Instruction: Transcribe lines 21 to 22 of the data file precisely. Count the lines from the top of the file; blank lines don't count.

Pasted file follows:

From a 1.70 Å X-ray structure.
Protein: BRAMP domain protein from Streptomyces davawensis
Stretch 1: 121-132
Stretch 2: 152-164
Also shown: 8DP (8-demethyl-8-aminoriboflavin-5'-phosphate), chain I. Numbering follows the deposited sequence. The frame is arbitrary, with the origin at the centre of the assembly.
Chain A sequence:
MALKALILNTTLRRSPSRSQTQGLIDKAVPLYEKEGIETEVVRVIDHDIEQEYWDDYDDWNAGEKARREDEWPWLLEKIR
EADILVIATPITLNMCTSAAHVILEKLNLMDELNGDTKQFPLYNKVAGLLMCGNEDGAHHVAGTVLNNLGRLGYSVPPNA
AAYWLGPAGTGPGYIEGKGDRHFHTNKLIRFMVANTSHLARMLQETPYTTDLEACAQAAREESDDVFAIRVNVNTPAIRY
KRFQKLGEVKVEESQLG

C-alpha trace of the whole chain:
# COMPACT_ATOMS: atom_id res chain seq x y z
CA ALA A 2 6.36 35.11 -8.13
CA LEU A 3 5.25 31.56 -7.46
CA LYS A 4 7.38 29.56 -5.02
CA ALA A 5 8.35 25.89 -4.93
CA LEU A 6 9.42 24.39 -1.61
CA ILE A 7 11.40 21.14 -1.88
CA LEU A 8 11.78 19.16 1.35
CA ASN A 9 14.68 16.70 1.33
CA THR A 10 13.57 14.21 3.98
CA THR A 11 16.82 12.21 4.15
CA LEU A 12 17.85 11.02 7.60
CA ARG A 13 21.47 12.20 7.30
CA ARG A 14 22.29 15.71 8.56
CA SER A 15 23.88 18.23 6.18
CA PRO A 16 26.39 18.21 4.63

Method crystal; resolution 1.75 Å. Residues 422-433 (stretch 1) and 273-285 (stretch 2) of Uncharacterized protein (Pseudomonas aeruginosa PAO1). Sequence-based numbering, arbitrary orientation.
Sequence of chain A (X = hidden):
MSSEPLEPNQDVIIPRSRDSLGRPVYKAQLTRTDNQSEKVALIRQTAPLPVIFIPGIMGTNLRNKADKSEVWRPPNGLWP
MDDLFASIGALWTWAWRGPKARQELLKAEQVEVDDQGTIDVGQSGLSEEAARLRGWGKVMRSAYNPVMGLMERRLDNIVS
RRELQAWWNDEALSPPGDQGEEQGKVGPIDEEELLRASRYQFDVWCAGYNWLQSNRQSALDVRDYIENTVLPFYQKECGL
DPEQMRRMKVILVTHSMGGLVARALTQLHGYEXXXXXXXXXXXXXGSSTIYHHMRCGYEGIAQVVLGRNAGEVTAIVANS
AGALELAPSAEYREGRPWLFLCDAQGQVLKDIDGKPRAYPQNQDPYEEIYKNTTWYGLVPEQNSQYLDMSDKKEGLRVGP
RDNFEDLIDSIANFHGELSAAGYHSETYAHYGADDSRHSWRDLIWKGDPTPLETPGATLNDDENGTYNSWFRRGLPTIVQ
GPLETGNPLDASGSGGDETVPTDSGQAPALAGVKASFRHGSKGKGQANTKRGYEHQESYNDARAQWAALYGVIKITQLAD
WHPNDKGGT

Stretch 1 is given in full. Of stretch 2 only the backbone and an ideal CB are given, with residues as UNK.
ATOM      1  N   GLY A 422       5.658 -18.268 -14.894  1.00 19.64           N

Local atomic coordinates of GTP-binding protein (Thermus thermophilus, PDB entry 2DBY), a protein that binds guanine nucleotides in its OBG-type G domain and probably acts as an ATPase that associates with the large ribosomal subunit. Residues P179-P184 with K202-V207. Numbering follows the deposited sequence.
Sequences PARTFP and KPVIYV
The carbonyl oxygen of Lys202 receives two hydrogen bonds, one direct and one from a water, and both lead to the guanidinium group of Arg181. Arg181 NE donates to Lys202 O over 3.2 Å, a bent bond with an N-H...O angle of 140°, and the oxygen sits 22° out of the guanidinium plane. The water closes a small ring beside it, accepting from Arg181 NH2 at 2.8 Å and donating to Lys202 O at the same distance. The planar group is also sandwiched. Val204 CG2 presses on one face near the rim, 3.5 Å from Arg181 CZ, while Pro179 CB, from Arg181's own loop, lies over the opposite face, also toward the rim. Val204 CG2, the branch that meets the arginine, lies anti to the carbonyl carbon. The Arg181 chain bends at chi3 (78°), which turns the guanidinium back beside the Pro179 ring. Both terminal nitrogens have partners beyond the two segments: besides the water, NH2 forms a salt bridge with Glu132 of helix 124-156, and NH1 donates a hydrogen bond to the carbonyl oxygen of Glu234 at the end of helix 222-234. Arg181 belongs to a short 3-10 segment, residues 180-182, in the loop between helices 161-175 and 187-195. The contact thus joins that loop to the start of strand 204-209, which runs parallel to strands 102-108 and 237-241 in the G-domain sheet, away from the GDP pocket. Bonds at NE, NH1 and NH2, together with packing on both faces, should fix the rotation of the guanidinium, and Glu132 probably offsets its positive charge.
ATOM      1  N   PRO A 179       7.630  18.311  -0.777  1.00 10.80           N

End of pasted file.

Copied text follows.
CA THR A 10 13.57 14.21 3.98
CA THR A 11 16.82 12.21 4.15